**Extensions**

In the hidden Markov models considered above, the state space of the hidden variables is discrete, while the observations themselves can either be discrete (typically generated from a categorical distribution) or continuous (typically from a Gaussian distribution). Hidden Markov models can also be generalized to allow continuous state spaces. Examples of such models are those where the Markov process over hidden variables is a linear dynamical system, with a linear relationship among related variables and where all hidden and observed variables follow a Gaussian distribution. In simple cases, such as the linear dynamical system just mentioned, exact inference is tractable (in this case, using the Kalman filter); however, in general, exact inference in HMMs with continuous latent variables is infeasible, and approximate methods must be used, such as the extended Kalman filter or the particle filter.

Hidden Markov models are generative models, in which the joint distribution of observations and hidden states, or equivalently both the prior distribution of hidden states (the *transition probabilities*) and conditional distribution of observations given states (the *emission probabilities*), is modeled. The above algorithms implicitly assume a uniform prior distribution over the transition probabilities. However, it is also possible to create hidden Markov models with other types of prior distributions. An obvious candidate, given the categorical distribution of the transition probabilities, is the Dirichlet distribution, which is the conjugate prior distribution of the categorical distribution. Typically, a symmetric Dirichlet distribution is chosen, reflecting ignorance about which states are inherently more likely than others. The single parameter of this distribution (termed the *concentration parameter*) controls the relative density or sparseness of the resulting transition matrix. A choice of 1 yields a uniform distribution. Values greater than 1 produce a dense matrix, in which the transition probabilities between pairs of states are likely to be nearly equal. Values less than 1 result in a sparse matrix in which, for each given source state, only a small number of destination states have non-negligible transition probabilities. It is also possible to use a two-level prior Dirichlet distribution, in which one Dirichlet distribution (the upper distribution) governs the parameters of another Dirichlet distribution (the lower distribution), which in turn governs the transition probabilities. The upper distribution governs the overall distribution of states, determining how likely each state is to occur; its concentration parameter determines the density or sparseness of states. Such a two-level prior distribution, where both concentration parameters are set to produce sparse distributions, might be useful for example in unsupervised part-of-speech tagging, where some parts of speech occur much more commonly than others; learning algorithms that assume a uniform prior distribution generally perform poorly on this task. The parameters of models of this sort, with non-uniform prior distributions, can be learned using Gibbs sampling or extended versions of the expectation-maximization algorithm.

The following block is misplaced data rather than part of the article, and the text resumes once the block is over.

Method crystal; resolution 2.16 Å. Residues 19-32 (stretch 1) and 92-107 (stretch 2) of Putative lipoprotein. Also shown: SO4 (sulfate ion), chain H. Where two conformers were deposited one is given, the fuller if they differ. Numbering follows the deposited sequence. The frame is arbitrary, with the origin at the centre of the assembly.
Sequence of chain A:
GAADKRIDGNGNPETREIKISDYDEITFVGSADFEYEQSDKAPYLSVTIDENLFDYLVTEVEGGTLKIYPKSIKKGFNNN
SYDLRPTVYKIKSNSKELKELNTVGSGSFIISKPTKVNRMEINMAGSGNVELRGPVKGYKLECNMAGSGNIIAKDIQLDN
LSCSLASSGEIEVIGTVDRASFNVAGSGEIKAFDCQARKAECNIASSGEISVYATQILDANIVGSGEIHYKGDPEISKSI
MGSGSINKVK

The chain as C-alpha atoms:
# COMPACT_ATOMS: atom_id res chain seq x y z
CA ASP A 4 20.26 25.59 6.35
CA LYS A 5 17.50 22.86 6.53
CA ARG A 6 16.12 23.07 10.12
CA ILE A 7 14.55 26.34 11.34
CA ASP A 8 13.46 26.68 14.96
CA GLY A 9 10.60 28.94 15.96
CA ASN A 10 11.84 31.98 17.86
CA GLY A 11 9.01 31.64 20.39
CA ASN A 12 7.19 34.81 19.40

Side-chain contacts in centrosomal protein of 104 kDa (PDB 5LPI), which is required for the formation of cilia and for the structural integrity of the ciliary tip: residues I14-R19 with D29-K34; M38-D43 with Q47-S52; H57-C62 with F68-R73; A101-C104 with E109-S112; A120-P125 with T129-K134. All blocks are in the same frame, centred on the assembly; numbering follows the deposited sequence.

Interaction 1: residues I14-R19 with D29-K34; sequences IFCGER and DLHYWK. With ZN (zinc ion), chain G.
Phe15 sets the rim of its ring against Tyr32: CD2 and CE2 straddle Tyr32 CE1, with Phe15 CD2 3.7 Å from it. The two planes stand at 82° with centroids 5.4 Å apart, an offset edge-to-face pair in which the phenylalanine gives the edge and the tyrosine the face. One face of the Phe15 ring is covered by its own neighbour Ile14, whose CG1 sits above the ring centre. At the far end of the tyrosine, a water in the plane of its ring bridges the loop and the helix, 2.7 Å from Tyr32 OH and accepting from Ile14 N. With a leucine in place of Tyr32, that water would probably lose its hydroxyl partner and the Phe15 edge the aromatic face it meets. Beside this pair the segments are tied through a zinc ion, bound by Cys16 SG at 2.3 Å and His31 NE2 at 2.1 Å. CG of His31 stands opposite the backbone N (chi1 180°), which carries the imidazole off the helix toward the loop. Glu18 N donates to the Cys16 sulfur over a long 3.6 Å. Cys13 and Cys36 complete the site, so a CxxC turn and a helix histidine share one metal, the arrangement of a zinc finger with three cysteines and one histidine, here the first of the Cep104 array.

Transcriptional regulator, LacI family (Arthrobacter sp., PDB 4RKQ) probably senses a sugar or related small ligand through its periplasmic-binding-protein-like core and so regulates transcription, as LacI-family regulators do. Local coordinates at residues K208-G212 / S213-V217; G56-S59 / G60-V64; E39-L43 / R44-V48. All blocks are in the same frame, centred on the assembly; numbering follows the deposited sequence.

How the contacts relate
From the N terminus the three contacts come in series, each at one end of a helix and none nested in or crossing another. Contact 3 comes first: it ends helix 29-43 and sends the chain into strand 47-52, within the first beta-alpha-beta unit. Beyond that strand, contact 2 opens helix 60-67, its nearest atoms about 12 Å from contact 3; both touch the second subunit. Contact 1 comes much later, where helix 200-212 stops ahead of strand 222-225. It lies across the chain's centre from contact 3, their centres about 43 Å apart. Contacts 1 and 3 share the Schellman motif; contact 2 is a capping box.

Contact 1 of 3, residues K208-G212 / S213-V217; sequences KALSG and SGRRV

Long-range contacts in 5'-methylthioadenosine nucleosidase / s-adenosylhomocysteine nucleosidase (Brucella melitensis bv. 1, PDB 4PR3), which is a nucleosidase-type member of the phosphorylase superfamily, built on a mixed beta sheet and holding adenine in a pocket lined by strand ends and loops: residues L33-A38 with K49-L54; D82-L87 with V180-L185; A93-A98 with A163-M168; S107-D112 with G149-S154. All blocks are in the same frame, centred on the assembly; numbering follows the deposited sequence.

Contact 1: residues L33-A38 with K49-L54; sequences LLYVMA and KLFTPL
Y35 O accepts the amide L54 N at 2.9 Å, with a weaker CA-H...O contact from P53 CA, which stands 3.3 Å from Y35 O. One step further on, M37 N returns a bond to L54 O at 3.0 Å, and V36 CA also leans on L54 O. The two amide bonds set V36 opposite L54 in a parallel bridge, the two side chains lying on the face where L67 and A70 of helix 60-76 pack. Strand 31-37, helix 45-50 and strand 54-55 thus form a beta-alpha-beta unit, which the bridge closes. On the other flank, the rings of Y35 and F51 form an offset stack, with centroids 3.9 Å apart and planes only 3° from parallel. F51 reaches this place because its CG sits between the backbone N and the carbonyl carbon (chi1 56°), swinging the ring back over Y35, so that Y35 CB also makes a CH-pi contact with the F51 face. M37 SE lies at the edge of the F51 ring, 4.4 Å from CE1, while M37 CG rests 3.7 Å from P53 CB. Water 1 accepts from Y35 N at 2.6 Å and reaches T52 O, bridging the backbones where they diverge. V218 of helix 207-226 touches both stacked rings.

An extension of the previously described hidden Markov models with Dirichlet priors uses a Dirichlet process in place of a Dirichlet distribution. This type of model allows for an unknown and potentially infinite number of states. It is common to use a two-level Dirichlet process, similar to the previously described model with two levels of Dirichlet distributions. Such a model is called a *hierarchical Dirichlet process hidden Markov model*, or *HDP-HMM* for short.